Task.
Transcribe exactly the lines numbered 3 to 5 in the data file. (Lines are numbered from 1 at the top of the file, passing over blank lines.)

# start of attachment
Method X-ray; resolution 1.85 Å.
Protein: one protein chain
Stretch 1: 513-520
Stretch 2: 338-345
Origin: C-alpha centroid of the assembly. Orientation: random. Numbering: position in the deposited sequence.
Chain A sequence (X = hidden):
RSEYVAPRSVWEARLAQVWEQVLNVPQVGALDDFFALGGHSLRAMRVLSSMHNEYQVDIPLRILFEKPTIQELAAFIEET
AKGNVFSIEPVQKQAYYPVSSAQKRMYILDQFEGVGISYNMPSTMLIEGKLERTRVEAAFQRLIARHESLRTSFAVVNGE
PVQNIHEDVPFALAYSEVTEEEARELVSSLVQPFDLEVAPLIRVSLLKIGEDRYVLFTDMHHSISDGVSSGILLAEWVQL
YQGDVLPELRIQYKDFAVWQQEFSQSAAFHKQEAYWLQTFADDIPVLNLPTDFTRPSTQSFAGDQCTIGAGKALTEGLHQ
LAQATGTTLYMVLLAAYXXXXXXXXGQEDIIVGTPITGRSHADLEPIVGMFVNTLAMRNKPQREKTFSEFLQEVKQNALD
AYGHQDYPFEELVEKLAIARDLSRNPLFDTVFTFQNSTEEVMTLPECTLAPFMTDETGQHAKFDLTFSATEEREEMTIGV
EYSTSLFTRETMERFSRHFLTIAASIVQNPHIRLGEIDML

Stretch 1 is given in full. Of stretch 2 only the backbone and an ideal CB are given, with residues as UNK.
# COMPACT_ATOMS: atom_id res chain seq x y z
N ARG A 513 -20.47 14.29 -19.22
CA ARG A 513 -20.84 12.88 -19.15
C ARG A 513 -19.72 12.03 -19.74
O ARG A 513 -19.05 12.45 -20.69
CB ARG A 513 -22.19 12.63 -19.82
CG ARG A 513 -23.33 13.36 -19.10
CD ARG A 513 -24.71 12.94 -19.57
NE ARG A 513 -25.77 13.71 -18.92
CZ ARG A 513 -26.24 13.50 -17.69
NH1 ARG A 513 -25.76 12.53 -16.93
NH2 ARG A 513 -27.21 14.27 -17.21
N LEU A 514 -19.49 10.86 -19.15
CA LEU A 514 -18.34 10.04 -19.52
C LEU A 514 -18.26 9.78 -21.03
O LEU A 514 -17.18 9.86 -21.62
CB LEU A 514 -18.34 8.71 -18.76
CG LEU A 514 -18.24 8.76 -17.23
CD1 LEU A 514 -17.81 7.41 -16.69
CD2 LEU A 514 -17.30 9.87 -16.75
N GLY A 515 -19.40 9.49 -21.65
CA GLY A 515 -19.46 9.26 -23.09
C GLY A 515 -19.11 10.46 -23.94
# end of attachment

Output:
Stretch 1: 513-520
Stretch 2: 338-345
Origin: C-alpha centroid of the assembly. Orientation: random. Numbering: position in the deposited sequence.